Section 1: Epidemiology and aetiology
Tuberculosis (TB) refers to the disease which may develop after infection with the bacillus Mycobacterium tuberculosis, and rarely, by Mycobacterium bovis. Although it most often causes lung disease, TB can affect any part of the body.
When an individual with untreated active pulmonary TB coughs, the organisms are expectorated in aerosol and may be inhaled by others. The inhaled organisms may be cleared from the lungs by mucociliary defences before the exposed person becomes infected.
Failing that, the host develops active infection or else cellular immune defences may limit and confine the mycobacteria, thereby preventing disease.Such individuals with so-called 'latent TB' run a 10 per cent lifetime risk of the quiescent infection progressing to disease.
If, at the time of initial infection, the defence systems fail to control the infection, it progresses to disease but patients may not present with symptoms for several months.
Those most at risk of TB are persons who are in regular or prolonged close contact (sharing bathrooms or kitchens) with an index patient, especially if the organisms are numerous enough to be detected by microscopy in the sputum (smear-positive).
TB is caught by inhalation, not by touch. Some 10 per cent of close contacts of a smear-positive patient will develop disease, young children and the immunocompromised being at greatest risk. With smear-negative disease, the figure is around 1%.
BCG vaccination in childhood is still useful in preventing TB in high-risk populations and in the UK is offered to such groups and those in 'at risk' occupations.
Lymphadenopathy on chest X-ray (blue) may be the only sign of TB (Photograph: SPL)
The WHO estimates that globally around two billion people are infected with the M tuberculosis bacillus, of whom some nine million develop TB annually and almost two million die from the disease.
Mainly fuelled by the HIV epidemic, most TB occurs in the developing nations of Africa, the Indian sub-continent, China and south-east Asia, Russia and the Baltic states.1
In the UK it is very much a disease of the large cities, especially London, in areas where large immigrant populations from high prevalence nations are concentrated, often in poor, overcrowded housing conditions. Drug abusers, street dwellers and HIV-positive people are other at-risk groups.
In 2009, there were 9,040 patients notified with TB in the UK, the majority being pulmonary.2
Section 2: Making the diagnosis
It is important that doctors are aware that TB incidence is on the increase in the UK and they should have a raised index of suspicion when suggestive symptoms are present, especially in those from high-risk populations.
Cough, phlegm, weight loss, malaise, fever, night sweats and haemoptysis are all symptoms that should alert doctors to the possibility of TB, especially if they persist after treatment with a course of broad- spectrum antibiotics.
A personal or family history of TB, recent contact with a patient with TB, a trip to a high-prevalence country or immunocompromise should heighten suspicion further. Children with TB may cough but often present in a non-specific manner with loss of weight and energy and failure to thrive, perhaps with persistent fever.
The patient should be sent for a chest radiograph and at least two specimens of sputum should be sent for direct-smear and culture for TB. With modern, liquid media methods of culture, a positive result may be obtained within two to three weeks. Suggestive radiological changes include fluffy, usually upper zone shadowing, with or without cavitation.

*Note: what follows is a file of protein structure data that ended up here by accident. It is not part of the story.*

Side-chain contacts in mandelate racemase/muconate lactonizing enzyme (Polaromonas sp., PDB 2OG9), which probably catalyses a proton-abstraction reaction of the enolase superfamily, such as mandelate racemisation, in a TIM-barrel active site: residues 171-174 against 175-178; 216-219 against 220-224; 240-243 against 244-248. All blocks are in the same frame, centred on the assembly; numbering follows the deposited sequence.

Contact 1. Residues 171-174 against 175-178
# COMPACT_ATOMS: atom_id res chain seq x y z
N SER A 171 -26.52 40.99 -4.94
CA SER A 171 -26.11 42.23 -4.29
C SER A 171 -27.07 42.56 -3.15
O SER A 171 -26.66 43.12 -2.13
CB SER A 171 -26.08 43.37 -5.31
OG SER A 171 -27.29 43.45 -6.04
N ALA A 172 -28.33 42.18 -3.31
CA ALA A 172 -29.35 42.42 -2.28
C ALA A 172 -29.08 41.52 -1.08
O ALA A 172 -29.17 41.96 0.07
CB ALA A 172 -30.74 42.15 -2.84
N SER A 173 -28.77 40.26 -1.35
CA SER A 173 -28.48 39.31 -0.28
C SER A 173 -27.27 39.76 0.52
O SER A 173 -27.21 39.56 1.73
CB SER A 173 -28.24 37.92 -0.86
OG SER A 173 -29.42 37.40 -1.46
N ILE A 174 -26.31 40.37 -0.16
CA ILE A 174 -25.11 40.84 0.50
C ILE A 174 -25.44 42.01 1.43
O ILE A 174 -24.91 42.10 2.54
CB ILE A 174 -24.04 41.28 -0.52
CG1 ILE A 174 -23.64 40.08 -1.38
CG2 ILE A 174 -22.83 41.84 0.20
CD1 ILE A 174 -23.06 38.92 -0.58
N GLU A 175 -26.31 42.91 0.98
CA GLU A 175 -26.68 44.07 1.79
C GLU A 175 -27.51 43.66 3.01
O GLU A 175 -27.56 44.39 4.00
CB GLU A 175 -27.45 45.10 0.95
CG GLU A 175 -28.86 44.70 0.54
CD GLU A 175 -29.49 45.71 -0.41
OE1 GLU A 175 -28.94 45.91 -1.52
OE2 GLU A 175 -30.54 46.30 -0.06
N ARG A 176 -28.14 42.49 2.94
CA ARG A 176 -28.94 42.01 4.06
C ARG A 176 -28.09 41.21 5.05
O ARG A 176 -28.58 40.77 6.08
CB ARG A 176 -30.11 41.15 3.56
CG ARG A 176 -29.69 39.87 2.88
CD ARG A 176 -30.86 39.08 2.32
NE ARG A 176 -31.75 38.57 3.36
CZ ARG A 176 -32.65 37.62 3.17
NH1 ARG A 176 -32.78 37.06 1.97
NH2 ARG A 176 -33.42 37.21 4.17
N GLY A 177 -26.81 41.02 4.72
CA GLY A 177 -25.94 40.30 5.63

Mediastinal, paratracheal and/or hilar lymphadenopathy may be the only sign, especially in patients from the Indian sub-continent or Africa. Miliary shadowing can be seen in patients with disseminated TB. CT scanning is rarely indicated.
A tuberculin test may be helpful but needs to be interpreted in the light of BCG vaccination status, as a previous BCG will usually result in a positive test. Whatever the BCG status, a strongly positive tuberculin test (>15mm induration) supports the diagnosis of TB. A negative (less than 5mm induration or low-grade positive 5-10mm makes it less likely provided there is no immunocompromise.
Interferon gamma blood tests are now available: they are more specific in confirming M tuberculosis infection than the tuberculin test but as yet, their role in diagnosis of active disease is not established.
Normochromic, normocytic anaemia and raised ESR are not unusual but are non-specific. Molecular tests that can identify M tuberculosis are used when rapid microbiological identification is needed.
Although pulmonary TB accounts for the majority of TB cases in the UK (54 per cent in 2009), M tuberculosis can infect any part of the body.2
Infection elsewhere is the result of haematogenous spread from the initial site of infection, most commonly the lungs. Symptoms and signs depend on the site of infection (see table). Extrapulmonary TB is seen more in patients from Africa and the Indian sub-continent. Cross-infection is rare.
|Symptoms and signs of pulmonary TB|
|Symptoms and signs of more common sites of extrapulmonary TB|
|Site||Percentage of cases*||Symptoms and signs|
|Lymph node||29.4 per cent||Mass or matted nodes, often firm, non-tender and cool to palpation. May become fluctuant as abscess forms.|
|Pleural||6.9 per cent||Often a short history (two weeks) of pleuritic chest pain and dry cough.|
|Spine||4.1 per cent||Localised or radicular pain, gait disturbance due to pain or spinal cord compression.|
|CNS||2 per cent||Slowly progressive headache and subsequent symptoms of meningism and confusion. Lower cranial nerve palsies may present. Other focal neurological deficits suggest tuberculomas.|
|*Percentage of cases with known site of disease, UK data 20092|
Section 3: Managing the condition
Once the diagnosis is suspected or has been made, the patient should be referred to the local TB team. It is important that treatment with the standard anti-TB regimen of rifampicin and isoniazid for six months, supplemented by ethambutol and pyrazinamide for the initial two months, is started promptly.
If there is likely to be more than two or three days' delay before the clinic appointment, treatment should be started in primary care. Pyridoxine is often added in patients with underlying conditions that place them at increased risk of peripheral neuropathy.
A diet adequate to restore body weight and treatment for comorbid conditions are also important. The disease should be explained to the patient, myths dispelled and the certainty of cure (provided treatment is taken as prescribed) emphasised. A good doctor-patient relationship is crucial.
Admission to hospital is rarely necessary, and is more likely to be for another medical or social problem, rather than the TB. If there is any likelihood of poor compliance, directly observed therapy should be considered. The patient should be notified to the local director of public health.